U.S. patients trust docs, but not e-health records, survey shows

Many respondents don't even trust themselves with their own records

While Americans trust their physicians to keep their healthcare information private, they don't extend that same trust to computerized records systems, according to a new survey from CDW.

Thirty-five percent of 1,000 survey respondents indicated they are worried that their health information will end up widely available on the Internet. And, half of the respondents believe that electronic health records (EHRs) will have a negative impact on the privacy of their health data. Surprisingly, 24% of respondents said they don't even trust themselves with access to their own records.

Only 27% of respondents felt EHRs would have a somewhat positive or significantly positive affect on their privacy. Another 24% said that EHRs would have no impact on privacy at all.

The study, conducted by O'Keeffe & Company and ResearchNow for CDW, surveyed 1,000 adults Jan. 24-31. Those surveyed had been to both a doctor's office and a hospital or outpatient facility in the past 18 months. The full results of the survey will be released next month.

Physicians scored high marks for public trust.

Sixty-seven percent of respondents indicated they trust physicians with their personal information over insurance companies (10%), the federal government (6%) and even their own employers (7%). Eighty-three percent of respondents indicated that they trust their doctor's offices to use health information in a patient's best interest.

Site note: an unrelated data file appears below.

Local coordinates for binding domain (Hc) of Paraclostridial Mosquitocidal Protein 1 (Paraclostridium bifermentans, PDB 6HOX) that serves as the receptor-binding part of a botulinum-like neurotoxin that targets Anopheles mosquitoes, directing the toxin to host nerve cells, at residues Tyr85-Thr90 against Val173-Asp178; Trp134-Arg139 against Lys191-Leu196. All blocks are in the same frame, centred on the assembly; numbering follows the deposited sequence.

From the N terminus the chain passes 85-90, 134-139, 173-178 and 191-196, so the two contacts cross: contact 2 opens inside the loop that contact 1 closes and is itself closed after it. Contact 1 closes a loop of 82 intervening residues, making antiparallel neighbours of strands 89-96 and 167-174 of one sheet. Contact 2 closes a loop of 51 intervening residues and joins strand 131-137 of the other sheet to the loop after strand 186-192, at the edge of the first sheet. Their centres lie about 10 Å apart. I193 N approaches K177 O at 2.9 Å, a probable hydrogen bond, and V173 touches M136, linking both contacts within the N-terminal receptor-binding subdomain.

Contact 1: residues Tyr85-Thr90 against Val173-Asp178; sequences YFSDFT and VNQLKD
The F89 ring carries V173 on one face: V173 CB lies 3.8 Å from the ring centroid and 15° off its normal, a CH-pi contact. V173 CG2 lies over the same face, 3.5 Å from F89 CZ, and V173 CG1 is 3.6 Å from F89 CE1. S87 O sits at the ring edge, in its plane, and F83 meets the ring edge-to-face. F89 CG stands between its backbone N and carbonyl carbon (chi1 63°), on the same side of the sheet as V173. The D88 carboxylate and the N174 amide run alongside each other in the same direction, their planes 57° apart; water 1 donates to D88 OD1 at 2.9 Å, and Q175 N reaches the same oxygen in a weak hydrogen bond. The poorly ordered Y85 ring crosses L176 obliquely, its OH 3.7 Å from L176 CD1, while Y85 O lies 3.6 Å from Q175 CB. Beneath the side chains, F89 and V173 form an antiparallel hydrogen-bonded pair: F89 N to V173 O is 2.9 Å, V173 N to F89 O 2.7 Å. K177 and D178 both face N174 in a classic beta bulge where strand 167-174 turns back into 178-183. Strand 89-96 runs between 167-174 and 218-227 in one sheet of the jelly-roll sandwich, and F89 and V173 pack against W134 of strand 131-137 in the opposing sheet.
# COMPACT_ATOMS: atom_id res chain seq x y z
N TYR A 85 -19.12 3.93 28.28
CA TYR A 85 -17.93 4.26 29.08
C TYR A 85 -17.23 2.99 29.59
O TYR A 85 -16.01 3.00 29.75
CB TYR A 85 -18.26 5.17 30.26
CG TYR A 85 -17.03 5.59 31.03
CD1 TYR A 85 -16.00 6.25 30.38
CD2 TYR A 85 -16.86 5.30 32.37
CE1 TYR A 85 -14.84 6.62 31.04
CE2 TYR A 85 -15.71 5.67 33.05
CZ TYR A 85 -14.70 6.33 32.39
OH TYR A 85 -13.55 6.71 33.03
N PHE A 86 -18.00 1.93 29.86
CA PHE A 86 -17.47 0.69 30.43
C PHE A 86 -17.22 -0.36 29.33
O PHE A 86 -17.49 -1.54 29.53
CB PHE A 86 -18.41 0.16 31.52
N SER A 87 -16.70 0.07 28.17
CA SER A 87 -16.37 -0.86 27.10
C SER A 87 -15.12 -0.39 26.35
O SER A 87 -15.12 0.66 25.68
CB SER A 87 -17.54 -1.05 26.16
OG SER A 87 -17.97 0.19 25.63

The survey comes at a time when healthcare organizations and private physician practices are under the gun from the federal government to implement electronic health records (EHRs) beginning this year.

Although fewer than 10% of physicians now use full EHRs, that number is expected jump to more than 50% over the next four years, according to the U.S. Centers for Disease Control's National Centre for Health Statistics.

Topping the list of concerns is the fear that criminals would somehow use their personal information for blackmail or identity theft (22%). Another 12% believe their employers would use their health information to manage benefits and compensation. Ten percent thought companies would use personal health information in hiring decisions and 9% said companies would use their health information to develop marketing programs for specific groups of consumers.

Only 10% weren't concerned at all about the use of their health information outside of a physician's practice.

According to other survey data, the public's mistrust of electronic records may be realistic.

CDW Healthcare said that a recent survey it performed found that 30% of doctors lack basic anti-virus software and 34% do not have network firewalls in place. "I think the concerns that are out there are legitimate. Typically, cutting-edge security is probably the last thing you'd think of in a primary care provider's office," said Bob Rossi, vice president of CDW Healthcare.

Rossi said security is not a one-off project for physician's practices and hospitals but is an ongoing evolutionary process.

"It evolves over time," he said. "You need to check to ensure your security is working on a quarterly, twice a year, once a year basis. Every time you put new [electronic] device on the network, it opens a potential security hole."

Lucas Mearian covers storage, disaster recovery and business continuity, financial services infrastructure and health care IT for Computerworld. Follow Lucas on Twitter at @lucasmearian or subscribe to Lucas's RSS feed . His e-mail address is lmearian@computerworld.com.

Copyright © 2011 IDG Communications, Inc.

It’s time to break the ChatGPT habit
Shop Tech Products at Amazon